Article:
“An employee becomes entitled to pension by stint of his long service for the employer and, therefore, it should be seen as a reward for toiling hard and long for the employer. The Pension Rules provide for a qualifying service of 10 years for such entitlement. When the question arises as to how certain provisions of the Pension Rules are to be understood, it would be appropriate to read the provision in its context which would mean reading the statute as a whole.”

Noticing that in the present case the employee did not satisfy the requirement of qualifying service and therefore the invalid pension could not have been ordered for him, under Rule 39 of the Pension Rules, the Court held,

“The different provisions of the Pension Rules cannot be read in isolation and must be construed harmoniously and the requirement of qualifying service cannot be said to be irrelevant for claiming different service benefits under the same Rules.”

Also considering that fact that the applicant never prayed for invalid pension for her husband and yet the Tribunal as well as the High Court granted her the unclaimed relief, the Court said,

“Such additional munificence, in addition to the job provided to the first respondent under the Rehabilitation Assistance Scheme for the sustenance of the deceased’s family, in our view, was unwarranted and the impugned order cannot be sustained.”

[State of Orissa v. Maju Naik, 2019 SCC OnLine SC 1548, decided on 04.12.2019]

Amendments to existing lawsLegislation Updates

On the death of a Government servant while in service, the family is entitled to a family pension in accordance with Rule 54 of the Central Civil Services (Pension) Rules, 1972.

The family pension was payable at an enhanced rate of 50% of the pay last drawn for a period of 10 years if the Government servant had rendered continuous service of not less than seven years; thereafter the rate of family pension was 30% of the pay last drawn. In case the Government servant had rendered service of less than seven years before his death, the rate of family pension was 30% from the beginning and family pension at enhanced rate of 50% of last pay drawn was not payable to the family.

The Government felt that the need for family pension at enhanced rate is more in the case of a Government servant who dies early in his career, as his pay at the initial phase of service is much less. The Government has, therefore, amended Rule 54 of the Central Civil Services (Pension) Rules, 1972 by a notification dated 19th September, 2019. As per the amended Rule 54, the family of a Government servant, who dies within seven years of joining service, will also be eligible for family pension at enhanced rate of 50% of last pay drawn, for a period of 10 years.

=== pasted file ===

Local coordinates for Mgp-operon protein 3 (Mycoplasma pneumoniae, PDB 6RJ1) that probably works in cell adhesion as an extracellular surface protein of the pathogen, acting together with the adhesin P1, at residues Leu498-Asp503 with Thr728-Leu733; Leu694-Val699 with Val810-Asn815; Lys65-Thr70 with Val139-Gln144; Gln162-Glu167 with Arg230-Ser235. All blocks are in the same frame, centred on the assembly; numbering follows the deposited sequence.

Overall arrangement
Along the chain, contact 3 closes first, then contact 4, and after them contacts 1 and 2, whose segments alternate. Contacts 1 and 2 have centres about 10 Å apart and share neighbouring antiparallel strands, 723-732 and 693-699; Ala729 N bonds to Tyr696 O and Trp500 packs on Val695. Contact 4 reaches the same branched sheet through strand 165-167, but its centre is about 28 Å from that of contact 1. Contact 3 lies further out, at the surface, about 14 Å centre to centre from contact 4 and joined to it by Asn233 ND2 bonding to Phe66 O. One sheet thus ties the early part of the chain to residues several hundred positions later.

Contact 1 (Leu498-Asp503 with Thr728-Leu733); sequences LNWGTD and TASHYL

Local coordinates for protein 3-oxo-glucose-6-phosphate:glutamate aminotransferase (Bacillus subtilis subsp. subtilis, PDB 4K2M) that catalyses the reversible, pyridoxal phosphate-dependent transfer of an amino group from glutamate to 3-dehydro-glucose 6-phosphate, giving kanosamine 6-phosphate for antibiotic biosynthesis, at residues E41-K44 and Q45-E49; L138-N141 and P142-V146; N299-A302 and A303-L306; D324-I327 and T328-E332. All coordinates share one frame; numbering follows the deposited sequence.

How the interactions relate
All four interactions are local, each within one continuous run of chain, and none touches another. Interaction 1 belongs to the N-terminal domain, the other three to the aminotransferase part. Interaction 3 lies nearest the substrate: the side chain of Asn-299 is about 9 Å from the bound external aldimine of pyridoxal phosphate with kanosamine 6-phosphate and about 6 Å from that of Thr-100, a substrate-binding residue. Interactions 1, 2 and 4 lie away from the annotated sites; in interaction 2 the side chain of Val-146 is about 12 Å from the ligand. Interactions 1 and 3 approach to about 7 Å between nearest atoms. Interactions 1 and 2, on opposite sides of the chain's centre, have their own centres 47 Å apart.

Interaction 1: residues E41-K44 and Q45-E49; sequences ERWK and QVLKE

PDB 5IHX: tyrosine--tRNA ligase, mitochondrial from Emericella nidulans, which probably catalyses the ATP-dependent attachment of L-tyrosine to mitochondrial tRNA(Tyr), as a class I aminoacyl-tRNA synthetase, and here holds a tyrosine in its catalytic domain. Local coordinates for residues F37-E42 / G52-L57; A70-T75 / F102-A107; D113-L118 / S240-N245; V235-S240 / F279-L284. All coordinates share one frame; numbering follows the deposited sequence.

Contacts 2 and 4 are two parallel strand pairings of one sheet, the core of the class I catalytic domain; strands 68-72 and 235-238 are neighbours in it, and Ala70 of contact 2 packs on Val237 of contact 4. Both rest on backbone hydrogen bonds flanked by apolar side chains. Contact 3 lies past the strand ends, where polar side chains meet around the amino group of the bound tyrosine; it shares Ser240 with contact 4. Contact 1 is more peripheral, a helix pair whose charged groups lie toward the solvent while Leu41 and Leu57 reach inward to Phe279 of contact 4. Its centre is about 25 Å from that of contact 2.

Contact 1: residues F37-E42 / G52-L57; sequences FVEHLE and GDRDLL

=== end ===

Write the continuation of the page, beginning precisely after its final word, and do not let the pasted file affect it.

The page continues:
The above amendment would be effective from 1st October, 2019. However, the families of Government servants who died before completion of service of seven years within 10 years before 1st October, 2019, will also be eligible for family pension at enhanced rates with effect from 1st October, 2019.

The benefit of amended provisions would be available to the families of all Government servants, including the personnel of CAPFs, in the unfortunate event of their death within seven years of joining Government service.


Ministry of Personnel, Public Grievances & Pensions

[Press Release dt. 23-09-2019]

Case BriefsHigh Courts

Jharkhand High Court: Dr S.N. Pathak, J., allowed the present petition, directing the respondents to make payment of the entire retiral benefits to the petitioner within 10 days.

The instant writ petition has been preferred by the petitioner for payment of his retiral dues i.e. pension, gratuity, arrears of pension and leave encashment and other benefits.

The facts of the case were that the petitioner was appointed to the post of Assistant Engineer under Rural Works Department on 28-03-1979 in the erstwhile State of Bihar. It is the case of the petitioner that he was denied the salary for several months and on several occasions without any rhyme and reason. The petitioner after his cadre allocation to the State of Jharkhand, superannuated from the services on 31-07-2011 from Rural Works Department, Work Division, Garhwa. The petitioner after superannuation in 2011, filed several representations for payment of retiral benefits but the respondents have not paid any heed to the same, therefore, the present petition.

Saibal Mitra, the counsel appearing for the petitioner urged that though the petitioner superannuated in the year 2011, he has not received a single farthing under the head of retiral benefits.

The High Court directed the Treasury Officer to immediately make payment of the entire retiral benefits to the petitioner within a period of 10 days since entire amount under the heads of retiral benefits have been sanctioned only a month’s back after eight years of the retirement. The Court also held that the Petitioner is entitled to retiral benefits along with 12% statutory interest. Reliance in this regard was placed on the judgment passed in case of Uma Agrawal v. State of U.P., (1999) 3 SCC 438 wherein it is settled principle of law that retiral benefits are not bounty to be given to the employees after retirement. Rather, it is the right of the employees to get retiral benefits.[Sukhram Prasad Mani v. State of Jharkhand, 2019 SCC OnLine Jhar 1137, decided on 20-08-2019]

Case BriefsHigh Courts